President Barack Obama's comprehensive plan to help the nation avert gun violence--unveiled just over a month after the shootings at Sandy Hook Elementary School--includes actions the administration can take right away, such as crafting model school safety plans, and others, such as providing new money for broad school safety and mental-health programs, that will require coaxing a tight-fisted Congress.
The package, which the president announced last week at the White House, lays out a series of new and reinvigorated federal programs aimed at bolstering districts' emergency preparedness; helping schools hire safety personnel, social workers, and psychologists; and training teachers to better identify students with mental illness.
The Jan. 16 proposals, informed by the recommendations from an anti-violence task force that was led by Vice President Joe Biden and included U.S. Secretary of Education Arne Duncan, prominently include calls for new, stricter federal gun laws.
Mr. Obama is seeking a ban on military-style assault weapons; restrictions on the capacity of magazines; and a requirement for background checks for all gun sales, including weapons purchased at gun shows. Such proposals are likely to be a tough sell among federal lawmakers.
But mental health and school safety are also at the core of the package, which asks Congress for $150 million in new money to enable schools to enlist resource officers and mental-health professionals, $50 million for training new social workers, $30 million for grants to help districts revamp their emergency-preparedness plans, and $15 million in new funding to train teachers in "mental-health first aid."
Advocates see potential in many of the proposals but are hungry for additional details, such as how the money would be distributed across the country, how big the grants would be, what strings would be attached, and whether the funding would be a one-time boost or part of a sustainable effort.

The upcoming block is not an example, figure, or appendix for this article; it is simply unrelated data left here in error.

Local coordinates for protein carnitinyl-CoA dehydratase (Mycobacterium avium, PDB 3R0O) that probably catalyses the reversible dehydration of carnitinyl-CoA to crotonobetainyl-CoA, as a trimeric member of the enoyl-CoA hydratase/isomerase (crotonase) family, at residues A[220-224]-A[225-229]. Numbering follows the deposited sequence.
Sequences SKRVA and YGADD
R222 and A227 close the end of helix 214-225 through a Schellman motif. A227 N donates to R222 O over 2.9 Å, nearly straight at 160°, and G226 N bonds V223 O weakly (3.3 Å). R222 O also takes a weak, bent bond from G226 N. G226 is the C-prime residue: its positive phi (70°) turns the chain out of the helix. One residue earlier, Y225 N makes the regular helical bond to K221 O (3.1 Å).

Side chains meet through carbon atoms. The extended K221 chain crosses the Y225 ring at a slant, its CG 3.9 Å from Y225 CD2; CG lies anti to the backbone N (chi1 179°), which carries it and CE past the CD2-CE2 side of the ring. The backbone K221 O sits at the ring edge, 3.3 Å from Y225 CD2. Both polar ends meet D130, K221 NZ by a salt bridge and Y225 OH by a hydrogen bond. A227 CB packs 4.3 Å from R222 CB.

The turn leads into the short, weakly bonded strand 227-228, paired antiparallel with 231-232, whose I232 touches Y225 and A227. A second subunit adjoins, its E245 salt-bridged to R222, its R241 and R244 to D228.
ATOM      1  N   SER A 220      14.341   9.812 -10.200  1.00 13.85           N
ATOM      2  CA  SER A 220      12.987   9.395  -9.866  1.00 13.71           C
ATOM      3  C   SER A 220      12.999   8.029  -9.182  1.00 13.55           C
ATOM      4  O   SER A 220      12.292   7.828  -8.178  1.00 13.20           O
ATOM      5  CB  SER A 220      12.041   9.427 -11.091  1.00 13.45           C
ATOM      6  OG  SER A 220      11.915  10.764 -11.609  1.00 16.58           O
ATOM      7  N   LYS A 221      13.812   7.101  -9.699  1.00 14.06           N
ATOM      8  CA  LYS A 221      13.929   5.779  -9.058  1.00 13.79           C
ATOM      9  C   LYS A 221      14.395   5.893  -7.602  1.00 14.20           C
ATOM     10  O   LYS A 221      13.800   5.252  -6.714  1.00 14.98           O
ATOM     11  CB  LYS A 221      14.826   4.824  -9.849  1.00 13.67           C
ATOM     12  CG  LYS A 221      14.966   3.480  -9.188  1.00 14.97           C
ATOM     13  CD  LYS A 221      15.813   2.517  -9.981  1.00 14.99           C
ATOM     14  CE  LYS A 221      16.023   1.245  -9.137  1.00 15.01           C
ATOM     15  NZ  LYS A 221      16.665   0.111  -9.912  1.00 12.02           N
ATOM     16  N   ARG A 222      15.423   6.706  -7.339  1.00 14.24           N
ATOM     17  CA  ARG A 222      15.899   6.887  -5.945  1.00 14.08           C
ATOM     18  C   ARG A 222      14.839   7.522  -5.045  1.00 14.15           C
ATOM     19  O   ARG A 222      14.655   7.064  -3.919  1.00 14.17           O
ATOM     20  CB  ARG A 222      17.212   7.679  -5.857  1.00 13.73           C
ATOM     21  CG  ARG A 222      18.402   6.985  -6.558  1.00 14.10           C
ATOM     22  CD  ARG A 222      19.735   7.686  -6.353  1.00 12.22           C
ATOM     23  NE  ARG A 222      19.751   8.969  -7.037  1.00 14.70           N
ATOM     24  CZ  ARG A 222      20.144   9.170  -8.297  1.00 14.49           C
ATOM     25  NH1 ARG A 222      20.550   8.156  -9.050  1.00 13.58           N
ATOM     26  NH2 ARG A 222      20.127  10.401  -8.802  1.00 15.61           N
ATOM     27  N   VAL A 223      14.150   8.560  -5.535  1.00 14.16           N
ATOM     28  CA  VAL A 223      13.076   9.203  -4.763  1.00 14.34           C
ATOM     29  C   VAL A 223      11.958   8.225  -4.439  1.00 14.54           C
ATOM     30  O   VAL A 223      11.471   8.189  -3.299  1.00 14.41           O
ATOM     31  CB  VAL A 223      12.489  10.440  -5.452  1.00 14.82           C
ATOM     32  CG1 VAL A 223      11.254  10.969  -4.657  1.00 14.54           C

"The way they describe emergency preparedness could mean 1,000 different things," said Michael Dorn, the executive director of Safe Havens International, a nonprofit school safety organization based in Juliette, Ga. "It's very difficult to evaluate [the possible effectiveness] of the programs at this stage."
Mr. Obama's plan to steer more federal attention--and resources--to mental health won praise from school district officials. They said mental-health services have often been first on the chopping block as districts have struggled to cut their budgets in a time of recession and sluggish growth.
But the effectiveness of the programs would depend largely on how they were structured and on how schools used the money, said Kathy Cowan, a spokeswoman for the National Association of School Psychologists, in Bethesda, Md.
"It would be unfortunate if what schools did was one-shot training that may or may not be sustainable over time," she said.
And she said that while helping teachers do a better job of spotting students with mental-health issues is "a very important prevention strategy," it's just one piece of the puzzle.
"There are signs that a young person is struggling, but they could just be having a bad day; it could have nothing to do with mental illness per se. It's not up to the teacher to determine that," she said, "it's up to them to put the student in touch with a counselor or school psychologist."
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